Oh my . . . I think I am in love with a program.
For years, I have used SpeedCrunch or RealCalc as a calculator, depending on OS, and an old program called MasterConverter or some annoying Android thing that so often lost my programmed conversions I shall not even name it.
At last, though, I have come across Frink.
Let's look at an example. For warp speed calculation where I intend to find the multiple of lightspeed shown, I historically had to take the pieces given . . . say, "6.37 light-years? That's a two day trip!" and work out the details. I used to do it by hand, but eventually made it so it would be a calculator value of 3.whatever light-years per day, and then I'd have to copy and paste that into a converter where I'd already programmed in light-years per day (and ly/wk, ly/hr, etc.) at lightspeed so that it would spit out a multiple of lightspeed as my desired velocity in multiples of c.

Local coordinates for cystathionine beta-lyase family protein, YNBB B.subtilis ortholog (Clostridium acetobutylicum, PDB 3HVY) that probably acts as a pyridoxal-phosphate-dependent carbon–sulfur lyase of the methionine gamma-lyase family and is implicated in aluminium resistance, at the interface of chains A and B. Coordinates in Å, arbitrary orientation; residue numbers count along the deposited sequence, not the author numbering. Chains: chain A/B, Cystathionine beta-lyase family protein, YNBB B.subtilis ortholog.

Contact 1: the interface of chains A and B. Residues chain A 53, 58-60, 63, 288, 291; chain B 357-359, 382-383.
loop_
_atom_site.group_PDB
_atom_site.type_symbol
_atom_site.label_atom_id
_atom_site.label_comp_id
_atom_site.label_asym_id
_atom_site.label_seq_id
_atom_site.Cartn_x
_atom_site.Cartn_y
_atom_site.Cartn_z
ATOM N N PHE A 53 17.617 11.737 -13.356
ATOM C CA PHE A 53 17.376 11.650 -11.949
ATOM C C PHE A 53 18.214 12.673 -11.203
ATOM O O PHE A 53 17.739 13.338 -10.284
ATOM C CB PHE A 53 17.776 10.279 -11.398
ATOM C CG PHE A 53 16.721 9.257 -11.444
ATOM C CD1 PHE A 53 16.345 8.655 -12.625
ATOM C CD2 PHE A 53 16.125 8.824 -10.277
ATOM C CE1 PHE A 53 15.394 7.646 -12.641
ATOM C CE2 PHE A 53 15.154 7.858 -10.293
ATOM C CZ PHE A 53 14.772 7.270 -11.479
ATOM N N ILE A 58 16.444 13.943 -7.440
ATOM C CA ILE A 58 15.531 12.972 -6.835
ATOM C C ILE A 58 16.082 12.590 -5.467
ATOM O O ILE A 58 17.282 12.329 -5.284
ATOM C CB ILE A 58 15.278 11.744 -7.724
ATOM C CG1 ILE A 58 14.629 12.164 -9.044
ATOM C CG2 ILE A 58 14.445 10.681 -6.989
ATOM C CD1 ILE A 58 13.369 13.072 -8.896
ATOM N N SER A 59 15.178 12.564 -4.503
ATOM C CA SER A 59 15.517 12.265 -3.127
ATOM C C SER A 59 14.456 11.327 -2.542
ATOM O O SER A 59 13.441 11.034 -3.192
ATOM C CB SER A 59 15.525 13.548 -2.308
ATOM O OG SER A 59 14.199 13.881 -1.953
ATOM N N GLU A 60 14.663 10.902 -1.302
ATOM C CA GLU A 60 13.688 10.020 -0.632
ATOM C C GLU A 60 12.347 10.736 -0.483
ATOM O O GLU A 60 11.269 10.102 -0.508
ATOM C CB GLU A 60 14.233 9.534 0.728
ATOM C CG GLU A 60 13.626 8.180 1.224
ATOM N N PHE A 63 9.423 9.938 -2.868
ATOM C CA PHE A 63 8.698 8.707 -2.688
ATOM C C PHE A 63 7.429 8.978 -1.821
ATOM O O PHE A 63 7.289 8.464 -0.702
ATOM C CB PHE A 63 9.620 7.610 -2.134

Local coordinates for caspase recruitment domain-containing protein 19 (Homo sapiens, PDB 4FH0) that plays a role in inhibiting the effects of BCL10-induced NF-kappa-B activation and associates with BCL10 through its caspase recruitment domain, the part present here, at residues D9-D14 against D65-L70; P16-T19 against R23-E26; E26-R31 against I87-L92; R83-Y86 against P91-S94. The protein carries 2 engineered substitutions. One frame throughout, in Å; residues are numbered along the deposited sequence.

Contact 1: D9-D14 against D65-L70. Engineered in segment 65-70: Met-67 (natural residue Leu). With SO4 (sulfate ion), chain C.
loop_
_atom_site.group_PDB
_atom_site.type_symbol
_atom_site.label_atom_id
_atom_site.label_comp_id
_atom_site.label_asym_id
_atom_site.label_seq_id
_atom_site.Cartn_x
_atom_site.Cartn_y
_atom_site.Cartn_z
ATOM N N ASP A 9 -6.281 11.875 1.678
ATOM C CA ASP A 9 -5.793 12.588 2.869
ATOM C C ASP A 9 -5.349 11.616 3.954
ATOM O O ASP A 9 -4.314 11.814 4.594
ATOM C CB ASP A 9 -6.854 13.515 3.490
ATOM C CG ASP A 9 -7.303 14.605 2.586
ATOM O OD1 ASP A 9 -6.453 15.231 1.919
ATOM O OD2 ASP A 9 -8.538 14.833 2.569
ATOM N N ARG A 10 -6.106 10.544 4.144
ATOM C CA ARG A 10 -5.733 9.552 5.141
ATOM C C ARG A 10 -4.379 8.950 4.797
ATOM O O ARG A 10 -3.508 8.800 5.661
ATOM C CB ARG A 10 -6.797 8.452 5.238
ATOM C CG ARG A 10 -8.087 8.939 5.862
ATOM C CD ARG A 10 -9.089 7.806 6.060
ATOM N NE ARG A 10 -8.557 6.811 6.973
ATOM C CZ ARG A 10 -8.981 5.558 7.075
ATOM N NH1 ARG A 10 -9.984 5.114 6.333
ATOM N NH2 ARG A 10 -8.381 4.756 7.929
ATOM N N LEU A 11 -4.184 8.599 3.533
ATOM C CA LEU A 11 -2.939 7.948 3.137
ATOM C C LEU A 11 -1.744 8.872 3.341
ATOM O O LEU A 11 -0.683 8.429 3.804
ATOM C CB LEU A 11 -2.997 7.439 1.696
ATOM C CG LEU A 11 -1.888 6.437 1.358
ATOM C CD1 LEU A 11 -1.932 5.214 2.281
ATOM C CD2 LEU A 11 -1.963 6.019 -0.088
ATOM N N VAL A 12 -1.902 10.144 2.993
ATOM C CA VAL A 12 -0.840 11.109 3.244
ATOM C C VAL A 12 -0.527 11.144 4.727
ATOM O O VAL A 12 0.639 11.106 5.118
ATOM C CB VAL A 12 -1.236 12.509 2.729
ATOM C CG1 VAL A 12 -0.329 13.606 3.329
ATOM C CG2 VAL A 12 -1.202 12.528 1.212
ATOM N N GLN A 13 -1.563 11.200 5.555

With Frink, it's baked in, and looks like this:
6.37 ly / (2 days) -> c
(I knew I was going to like it when the documentation featured an estimate of the density of the Independence Day mothership. . . . did he know the #StarshipVolumetrics guy was coming, or what?)
It also gives nary a damn about mixed units or, in most cases, number words, as this "Q Who" reference indicates:
7000 ly / (two years + seven months + three days + 18 hours) -> c
You can also make it output relatively plain-English time figures. By default it can output a time in hours, minutes, and seconds, but it is relatively easy to set up an output in years, months, and days along with it, and it has mean planet distances in it, too. So if I want to know how long it would take me to go to Pluto at 4 times the speed of light, in plain English, it looks like this, out of the box:
plutodist / (4c) -> HMS
1 hours, 22 min, 11.3448705904402705 sec
While this isn't precise for a particular day in April, 2151, this "Broken Bow" math is basically valid:
2neptunedist / (6 min) -> c
It even does interval calculations with "best guess" feature, though it's a little clunky at the moment . . .
time = new interval[118, 128, 168]
[118, 128, 168]
dist = new interval[25, 26.1, 29.9]
[25, 26.1, 29.9]
dist ly / (time hrs) -> c
[36525/28 (approx. 1304.4642857142857), 1787.4421875, 2221.2152542372881357]
Whatever, I am digging it.